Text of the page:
Ross Ulbricht, known as Dread Pirate Roberts to users of the SilkRoad website, was arrested last week, the FBI seized 26,000 Bitcoins belonging to Silk Road customers. But it also attempted, unsuccessfully, to claim the nearly 600,000 – thought to be worth around $80m – which Ulbricht himself is thought to be holding.
Silk Road is a notorious black market website which helped dealers to sell drugs under the cloak of anonymity.
Bitcoin is a digital currency based on a methods of cryptography similar to those used to protect confidential emails. Due to its decentralised nature – the currency does not rely on any centralised agency to process payments, instead relying on work done by users’ computers – it is popular for a number of fringe-legal and illegal uses. One of those uses was Silk Road, where Bitcoin was required for all transactions. 1 Bitcoin is equivalent to $138 usd.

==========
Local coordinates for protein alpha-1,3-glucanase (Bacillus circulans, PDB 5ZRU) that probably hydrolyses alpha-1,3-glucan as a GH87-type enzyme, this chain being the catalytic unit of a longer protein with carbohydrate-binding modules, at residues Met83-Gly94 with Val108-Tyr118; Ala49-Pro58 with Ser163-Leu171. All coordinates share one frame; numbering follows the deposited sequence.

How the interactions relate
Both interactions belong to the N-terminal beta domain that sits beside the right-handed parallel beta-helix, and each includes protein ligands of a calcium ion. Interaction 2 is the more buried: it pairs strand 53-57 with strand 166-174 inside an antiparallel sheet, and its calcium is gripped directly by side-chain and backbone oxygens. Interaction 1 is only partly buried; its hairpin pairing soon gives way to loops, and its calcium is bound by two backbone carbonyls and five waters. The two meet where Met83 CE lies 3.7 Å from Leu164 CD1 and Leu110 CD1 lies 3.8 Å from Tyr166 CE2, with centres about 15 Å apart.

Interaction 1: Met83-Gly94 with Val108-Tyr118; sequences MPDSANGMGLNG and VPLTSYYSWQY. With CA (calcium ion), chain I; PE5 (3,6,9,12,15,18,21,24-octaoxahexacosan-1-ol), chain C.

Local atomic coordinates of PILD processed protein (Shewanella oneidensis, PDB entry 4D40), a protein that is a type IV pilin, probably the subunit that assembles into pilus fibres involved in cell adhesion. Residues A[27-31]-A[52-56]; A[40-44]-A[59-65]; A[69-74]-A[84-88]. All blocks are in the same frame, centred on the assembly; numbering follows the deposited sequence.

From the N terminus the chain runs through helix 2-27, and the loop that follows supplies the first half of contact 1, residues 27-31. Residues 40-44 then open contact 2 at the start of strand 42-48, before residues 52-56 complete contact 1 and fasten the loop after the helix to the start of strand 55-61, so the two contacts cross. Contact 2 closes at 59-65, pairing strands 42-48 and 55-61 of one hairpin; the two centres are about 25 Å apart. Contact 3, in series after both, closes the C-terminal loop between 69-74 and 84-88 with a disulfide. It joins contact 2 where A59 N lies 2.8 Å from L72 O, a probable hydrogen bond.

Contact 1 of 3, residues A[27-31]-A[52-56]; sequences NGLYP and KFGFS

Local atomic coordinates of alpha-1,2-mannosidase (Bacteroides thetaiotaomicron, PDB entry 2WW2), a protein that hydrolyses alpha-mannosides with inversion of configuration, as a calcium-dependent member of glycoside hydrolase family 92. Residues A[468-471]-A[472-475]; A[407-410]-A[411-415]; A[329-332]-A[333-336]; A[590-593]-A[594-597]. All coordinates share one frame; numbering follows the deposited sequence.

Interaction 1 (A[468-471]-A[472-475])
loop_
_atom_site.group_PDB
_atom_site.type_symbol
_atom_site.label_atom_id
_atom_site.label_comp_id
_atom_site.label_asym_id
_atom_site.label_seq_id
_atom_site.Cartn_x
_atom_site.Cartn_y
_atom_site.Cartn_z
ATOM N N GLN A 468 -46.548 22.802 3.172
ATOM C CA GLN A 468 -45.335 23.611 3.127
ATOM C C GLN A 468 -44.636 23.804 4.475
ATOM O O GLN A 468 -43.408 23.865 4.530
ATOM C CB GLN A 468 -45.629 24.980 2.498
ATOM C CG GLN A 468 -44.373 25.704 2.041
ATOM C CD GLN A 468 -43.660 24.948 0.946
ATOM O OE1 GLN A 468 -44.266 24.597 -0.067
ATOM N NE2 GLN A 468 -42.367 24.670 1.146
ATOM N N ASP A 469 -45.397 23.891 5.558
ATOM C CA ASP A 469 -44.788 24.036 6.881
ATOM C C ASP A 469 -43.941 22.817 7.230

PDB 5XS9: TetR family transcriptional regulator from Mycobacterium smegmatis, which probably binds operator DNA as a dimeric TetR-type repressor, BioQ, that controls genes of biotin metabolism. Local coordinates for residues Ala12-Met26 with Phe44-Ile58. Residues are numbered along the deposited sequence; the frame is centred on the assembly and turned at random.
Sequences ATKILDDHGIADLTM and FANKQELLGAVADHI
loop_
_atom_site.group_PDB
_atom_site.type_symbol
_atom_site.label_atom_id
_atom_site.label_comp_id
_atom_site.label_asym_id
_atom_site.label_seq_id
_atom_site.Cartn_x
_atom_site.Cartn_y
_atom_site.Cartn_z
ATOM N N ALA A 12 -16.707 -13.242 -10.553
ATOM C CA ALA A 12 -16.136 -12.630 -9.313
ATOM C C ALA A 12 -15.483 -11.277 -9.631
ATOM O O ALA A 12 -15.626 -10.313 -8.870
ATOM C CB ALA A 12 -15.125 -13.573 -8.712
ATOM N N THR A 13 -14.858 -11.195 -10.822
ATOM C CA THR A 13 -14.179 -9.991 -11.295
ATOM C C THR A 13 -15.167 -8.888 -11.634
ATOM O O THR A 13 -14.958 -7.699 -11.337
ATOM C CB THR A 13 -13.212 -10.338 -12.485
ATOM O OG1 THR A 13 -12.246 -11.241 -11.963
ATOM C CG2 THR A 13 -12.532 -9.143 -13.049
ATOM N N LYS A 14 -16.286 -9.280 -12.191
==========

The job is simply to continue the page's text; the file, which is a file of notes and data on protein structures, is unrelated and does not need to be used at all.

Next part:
According to the FBI’s complaint, the arrest led to the seizure of $3.6 million in bitcoins—the virtual currency Silk Road users employed to buy and sell illegal drugs online.
Though the FBI’s seizure was the second most valuable act of bitcoin confiscation ever, the Feds were actually unable to appropriate the vast majority of bitcoins associated with the Silk Road enterprise, Ulbricht’s personal stash. Roughly $80 million worth of bitcoins—the personal fortune Ulbricht amassed by running Silk Road—remains untouched by the government
So why can’t the FBI get its hands on the money? The reason has to do with the design of bitcoins themselves. A bitcoin cannot be transferred from one user to another without the first users “private key,” or password to verify the transaction. Unless Ulbricht hands over his password, the FBI will be unable take possession of the money.